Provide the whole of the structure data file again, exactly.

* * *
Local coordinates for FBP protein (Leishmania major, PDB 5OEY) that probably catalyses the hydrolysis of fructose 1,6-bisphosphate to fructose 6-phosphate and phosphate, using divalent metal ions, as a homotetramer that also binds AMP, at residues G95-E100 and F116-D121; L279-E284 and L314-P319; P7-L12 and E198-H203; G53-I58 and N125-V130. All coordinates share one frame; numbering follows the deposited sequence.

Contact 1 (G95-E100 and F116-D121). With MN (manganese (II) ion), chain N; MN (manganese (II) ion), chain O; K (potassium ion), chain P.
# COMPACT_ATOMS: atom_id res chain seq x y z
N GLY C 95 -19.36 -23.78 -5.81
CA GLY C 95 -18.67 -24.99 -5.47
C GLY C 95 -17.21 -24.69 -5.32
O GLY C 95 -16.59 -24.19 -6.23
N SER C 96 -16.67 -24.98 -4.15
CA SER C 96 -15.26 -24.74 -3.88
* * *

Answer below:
Local coordinates for FBP protein (Leishmania major, PDB 5OEY) that probably catalyses the hydrolysis of fructose 1,6-bisphosphate to fructose 6-phosphate and phosphate, using divalent metal ions, as a homotetramer that also binds AMP, at residues G95-E100 and F116-D121; L279-E284 and L314-P319; P7-L12 and E198-H203; G53-I58 and N125-V130. All coordinates share one frame; numbering follows the deposited sequence.

Contact 1 (G95-E100 and F116-D121). With MN (manganese (II) ion), chain N; MN (manganese (II) ion), chain O; K (potassium ion), chain P.
# COMPACT_ATOMS: atom_id res chain seq x y z
N GLY C 95 -19.36 -23.78 -5.81
CA GLY C 95 -18.67 -24.99 -5.47
C GLY C 95 -17.21 -24.69 -5.32
O GLY C 95 -16.59 -24.19 -6.23
N SER C 96 -16.67 -24.98 -4.15
CA SER C 96 -15.26 -24.74 -3.88